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Students’ knowledge of, and attitudes toward, mentoring: a case study at the Master’s Program in Health and Hospital Administration

Authors Al Qahtani S

Received 15 May 2014

Accepted for publication 16 December 2014

Published 24 February 2015 Volume 2015:6 Pages 149—152

DOI https://doi.org/10.2147/AMEP.S67804

Checked for plagiarism Yes

Review by Single-blind

Peer reviewer comments 3

Editor who approved publication: Dr Anwarul Azim Majumder


Saad Al Qahtani

King Saud bin Abdulaziz University for Health Sciences, Riyadh, Saudi Arabia

Introduction: Mentoring has been defined as a process whereby the mentor guides the mentee in personal or professional development. Few mentoring programs are available to prepare the qualified and scientifically trained administrators required to manage the rapidly expanding national health services in the Kingdom of Saudi Arabia. We wanted to measure the attitude and knowledge of the students of the Master’s Program in Health and Hospital Administration toward mentoring.
Materials and methods: This is a cross-sectional survey, design study, conducted at King Saud bin Abdulaziz University for Health Sciences, Riyadh, Saudi Arabia. The participants were students enrolled in the master’s program. The dimensions of the questionnaire were demographics, knowledge about mentoring, understanding of mentoring, perception toward mentoring, attitude toward mentoring, experience with mentoring, and the need of mentoring. A Likert scale was used to measure responses.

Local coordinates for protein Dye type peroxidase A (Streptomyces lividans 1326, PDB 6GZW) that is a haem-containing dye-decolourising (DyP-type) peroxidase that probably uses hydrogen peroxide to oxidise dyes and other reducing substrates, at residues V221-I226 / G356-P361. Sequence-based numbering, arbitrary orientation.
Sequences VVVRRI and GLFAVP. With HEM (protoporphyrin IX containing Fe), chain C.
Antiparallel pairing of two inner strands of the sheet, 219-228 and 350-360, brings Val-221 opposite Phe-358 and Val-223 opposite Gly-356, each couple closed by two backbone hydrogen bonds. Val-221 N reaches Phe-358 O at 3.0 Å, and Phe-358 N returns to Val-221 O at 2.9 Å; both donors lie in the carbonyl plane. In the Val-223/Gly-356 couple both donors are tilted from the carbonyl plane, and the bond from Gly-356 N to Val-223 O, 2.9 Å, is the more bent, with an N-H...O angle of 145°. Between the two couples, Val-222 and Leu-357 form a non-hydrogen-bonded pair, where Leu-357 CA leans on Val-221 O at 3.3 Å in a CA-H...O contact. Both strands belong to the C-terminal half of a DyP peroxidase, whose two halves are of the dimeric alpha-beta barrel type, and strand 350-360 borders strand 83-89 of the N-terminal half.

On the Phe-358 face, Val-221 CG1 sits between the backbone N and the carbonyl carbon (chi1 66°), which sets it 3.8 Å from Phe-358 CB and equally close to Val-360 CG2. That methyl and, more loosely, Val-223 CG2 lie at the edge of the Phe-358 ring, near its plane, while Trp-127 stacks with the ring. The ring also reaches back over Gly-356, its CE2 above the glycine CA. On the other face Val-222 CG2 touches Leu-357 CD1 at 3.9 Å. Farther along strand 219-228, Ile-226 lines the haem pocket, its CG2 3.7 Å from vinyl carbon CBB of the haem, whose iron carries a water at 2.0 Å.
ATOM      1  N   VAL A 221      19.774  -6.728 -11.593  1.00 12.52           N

Results: Among 120 students, the response rate was 85%. In the domain of attitude toward mentoring, 92% of the respondents stated that mentoring is an effective method of developing their potential. The mean age was 30±4 years, 75.5% were female, 36% had finished at least two semesters, and 92% expressed a strong need for mentoring in the master program.
Conclusion: Mentorship is considered an important underutilized educational tool, which has great potential if implemented properly. Our university masters’ students demonstrated a need for mentoring that we believe is a good platform to plan future development of mentorship programs.

Keywords: mentor, student knowledge, higher education
 
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